Jon Meacham inspired this piece.
The story was almost over even before it had fully begun. When Keith Jackson, a black eighteen-year-old from Anacostia, heard where the men wanted to do the deal, he grew skeptical. “Where the fuck is the White House?” he asked. Yet the buyers persisted. They got Jackson to Lafayette Park on September 1, 1989, purchasing three ounces of the drug off him for $2,400. “This is crack cocaine,” President Bush told the nation evenings later, flashing the bag the teen sold, “seized a few days ago by drug enforcement agents in a park just across the street from the White House.”
Only the bag was part of a set-up. Presidential aides, vacationing at Bush’s Kennebunkport compound, dreamed up the plan. Buying crack near the White House would show how bad the drug problem was, would justify Bush’s escalating Drug War. But DEA agents failed to find dealers lurking in Lafayette Park. So they focused on Jackson some distance from downtown.
Ensnaring the young man was not easy. “We had to manipulate him to get him down there,” one agent admitted. Jackson was soon deemed guilty—hearing the verdict, he wept so violently “federal marshals subdued him with a straitjacket”—and serving a ten-year prison term. President Bush was unmoved. He felt no weight of responsibility for the teen’s fate. And he never wept, as far as we know. But the story, Bush’s and ours, would go on by God’s grace.
Through the following years, President Bush would frequently prove, nearly daily, that his ruining Jackson was no accident. In a sense, the rest of his presidency was a perennial effort to prove his callousness, to intensify human suffering. There were always more armies to fund, more countries to bomb, more lives to terminate. And what a headlong race he made of it all. He never slowed down.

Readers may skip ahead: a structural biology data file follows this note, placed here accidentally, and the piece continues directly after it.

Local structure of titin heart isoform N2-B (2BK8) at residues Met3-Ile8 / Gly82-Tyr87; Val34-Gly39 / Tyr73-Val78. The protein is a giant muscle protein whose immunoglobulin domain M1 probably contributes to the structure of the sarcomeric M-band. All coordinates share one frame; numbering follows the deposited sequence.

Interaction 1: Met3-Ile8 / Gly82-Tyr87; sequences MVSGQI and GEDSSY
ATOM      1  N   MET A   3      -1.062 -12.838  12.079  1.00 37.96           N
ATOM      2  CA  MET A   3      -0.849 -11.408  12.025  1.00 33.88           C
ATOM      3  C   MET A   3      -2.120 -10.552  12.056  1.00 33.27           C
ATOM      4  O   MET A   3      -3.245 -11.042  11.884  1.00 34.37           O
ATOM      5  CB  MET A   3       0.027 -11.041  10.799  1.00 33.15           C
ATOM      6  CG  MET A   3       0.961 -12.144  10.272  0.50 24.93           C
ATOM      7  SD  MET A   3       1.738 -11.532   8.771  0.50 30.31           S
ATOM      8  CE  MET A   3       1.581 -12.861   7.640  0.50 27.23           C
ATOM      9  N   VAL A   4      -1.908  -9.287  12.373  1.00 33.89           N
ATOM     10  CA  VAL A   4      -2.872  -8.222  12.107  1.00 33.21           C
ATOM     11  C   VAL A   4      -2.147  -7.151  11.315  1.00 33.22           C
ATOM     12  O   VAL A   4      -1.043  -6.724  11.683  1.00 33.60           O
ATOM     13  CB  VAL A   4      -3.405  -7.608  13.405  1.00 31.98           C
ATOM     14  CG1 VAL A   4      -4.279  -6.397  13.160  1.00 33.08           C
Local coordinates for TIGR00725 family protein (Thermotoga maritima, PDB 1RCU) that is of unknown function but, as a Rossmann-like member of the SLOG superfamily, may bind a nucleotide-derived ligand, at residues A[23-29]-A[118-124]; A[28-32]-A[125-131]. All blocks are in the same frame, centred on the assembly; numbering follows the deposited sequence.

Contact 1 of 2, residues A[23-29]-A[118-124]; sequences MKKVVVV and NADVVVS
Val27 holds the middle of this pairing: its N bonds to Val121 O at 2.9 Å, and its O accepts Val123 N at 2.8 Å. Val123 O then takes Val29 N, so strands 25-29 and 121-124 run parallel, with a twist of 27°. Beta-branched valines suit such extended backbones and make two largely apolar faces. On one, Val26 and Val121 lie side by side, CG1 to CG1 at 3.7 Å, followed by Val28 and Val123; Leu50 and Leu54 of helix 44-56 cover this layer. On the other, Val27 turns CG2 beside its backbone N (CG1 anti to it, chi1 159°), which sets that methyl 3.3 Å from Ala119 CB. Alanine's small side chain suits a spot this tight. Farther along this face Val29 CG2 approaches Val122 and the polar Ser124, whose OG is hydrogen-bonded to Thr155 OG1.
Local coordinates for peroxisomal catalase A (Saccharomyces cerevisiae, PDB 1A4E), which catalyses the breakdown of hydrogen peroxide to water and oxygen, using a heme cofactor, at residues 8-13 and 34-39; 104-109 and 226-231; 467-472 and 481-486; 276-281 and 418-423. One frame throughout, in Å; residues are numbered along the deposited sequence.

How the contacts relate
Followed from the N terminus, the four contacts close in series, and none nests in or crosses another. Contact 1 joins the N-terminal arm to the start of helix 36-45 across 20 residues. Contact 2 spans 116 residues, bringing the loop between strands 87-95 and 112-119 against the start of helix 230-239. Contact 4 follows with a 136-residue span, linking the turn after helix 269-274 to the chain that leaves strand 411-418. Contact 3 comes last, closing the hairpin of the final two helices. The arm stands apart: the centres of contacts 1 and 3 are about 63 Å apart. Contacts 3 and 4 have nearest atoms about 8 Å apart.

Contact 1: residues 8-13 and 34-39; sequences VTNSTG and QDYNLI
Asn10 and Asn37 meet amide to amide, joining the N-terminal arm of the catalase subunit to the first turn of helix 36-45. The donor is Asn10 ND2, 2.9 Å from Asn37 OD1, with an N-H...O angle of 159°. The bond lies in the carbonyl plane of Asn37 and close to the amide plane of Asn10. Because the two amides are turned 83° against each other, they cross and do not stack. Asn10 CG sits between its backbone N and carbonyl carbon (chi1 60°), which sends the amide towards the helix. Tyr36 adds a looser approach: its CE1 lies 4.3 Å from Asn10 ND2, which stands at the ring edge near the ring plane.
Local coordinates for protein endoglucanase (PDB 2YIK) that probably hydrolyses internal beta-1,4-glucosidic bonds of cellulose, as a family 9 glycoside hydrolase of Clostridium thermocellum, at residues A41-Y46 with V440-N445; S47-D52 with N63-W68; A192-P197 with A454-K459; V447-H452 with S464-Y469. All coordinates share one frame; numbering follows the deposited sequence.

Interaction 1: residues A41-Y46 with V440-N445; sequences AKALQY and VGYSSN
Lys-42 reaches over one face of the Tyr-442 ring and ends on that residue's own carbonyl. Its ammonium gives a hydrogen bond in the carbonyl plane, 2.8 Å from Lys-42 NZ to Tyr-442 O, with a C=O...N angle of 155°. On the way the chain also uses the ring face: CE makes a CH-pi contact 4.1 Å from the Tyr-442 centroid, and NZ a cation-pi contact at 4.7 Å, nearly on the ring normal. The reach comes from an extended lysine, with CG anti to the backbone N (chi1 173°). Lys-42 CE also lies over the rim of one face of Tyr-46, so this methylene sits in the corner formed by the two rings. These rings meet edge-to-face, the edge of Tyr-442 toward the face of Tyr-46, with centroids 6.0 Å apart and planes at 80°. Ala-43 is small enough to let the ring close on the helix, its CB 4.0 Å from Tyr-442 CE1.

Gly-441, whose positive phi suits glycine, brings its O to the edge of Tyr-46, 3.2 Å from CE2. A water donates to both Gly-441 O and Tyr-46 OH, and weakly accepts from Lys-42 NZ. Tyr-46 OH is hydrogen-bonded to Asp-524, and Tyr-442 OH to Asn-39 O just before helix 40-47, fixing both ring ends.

From the Oval Office once, he justified his Iraq blitz, describing his dream of a world where “no nation will be permitted to brutally assault” another, “where the rule of law, not the law of the jungle, governs the conduct of nations.” You can hear the voice, can’t you? As Dana Carvey said, the key to a Bush 41 impersonation is Mr. Rogers trying to be John Wayne.
Imagine, say, the Duke’s drawling defense of Washington’s illegal, brutal assault of Iraq. Hear Mr. Rogers dismiss the UN report on the attack’s “near-apocalyptic” aftermath; the wrecking of “the economic infrastructure of what had been, until January 1991, a rather highly urbanized and mechanized society;” the damnation of Iraq back “to a pre-industrial age.”
A master of what Allen Dulles called “brain warfare,” George Herbert Walker Bush believed that to whom much was given, still more was due. Even though life gave him so much, he took more for himself—for his class—again and again and again. He stood in the breach against Haitian democracy. He stood in the breach against the Vietnam Syndrome, the electorate’s aversion to U.S. aggression abroad. (He considered Vietnam a moral war.) He stood in the breach in Washington against AIDS activists. And on his watch, U.S. forces razed a Panama slum; Washington transformed Andean militaries into weapons targeting Bolivian, Colombian, and Peruvian citizens; and prison doors countrywide slammed on more and more blacks.
And his heart was steadfast. His life code, we might say, was “Lie. Deny anything but virtue governs Washington’s conduct. Never apologize.” And that was and is the most American of creeds. George Washington calling this country an “infant empire” and George H. W. Bush’s “what we say goes” are companion verses in America’s national hymn. For Washington and Bush both called on us to choose aggression over peace, to fear rather than to hope, and to heed not our best instincts, but our worst impulses.
As President, Bush never visited a hospital in Baghdad—or in Basra, Irbil, Karbala, Kirkuk, or Sulaymaniyah. “Children are dying of preventable diseases and starvation as a direct result of the Gulf crisis,” the Harvard Study Team concluded in September 1991, stressing that “destruction of the infrastructure,” from bombing, yielded “devastating long-term consequences for health.” Severe malnutrition, epidemics of gastroenteritis, typhoid fever, and cholera plagued Iraqi children.
To the country earlier that year, at the Gulf War’s end, the President said: “This is a victory for the United Nations, for all mankind, for the rule of law and for what is right.”
That was the real George H. W. Bush, a chauvinist with a small, listless, all-neglecting heart. And so we ask, as we commend his soul to God, “Why him? Why did he lead?” The workings of providence are mysterious, but this much is clear: that George Herbert Walker Bush, whose presidential run thrived on naked racist appeals, made our lives and the lives of nations meaner, poorer, colder, and lower.
That was his mission. That was his heartbeat. And if we listen closely enough, we can hear that heartbeat even now. For it’s the heartbeat of a scion, the real estate scion occupying the White House. In Trump’s mendacity, in his bigotry, in his bellicosity abroad, he is Bush’s heir.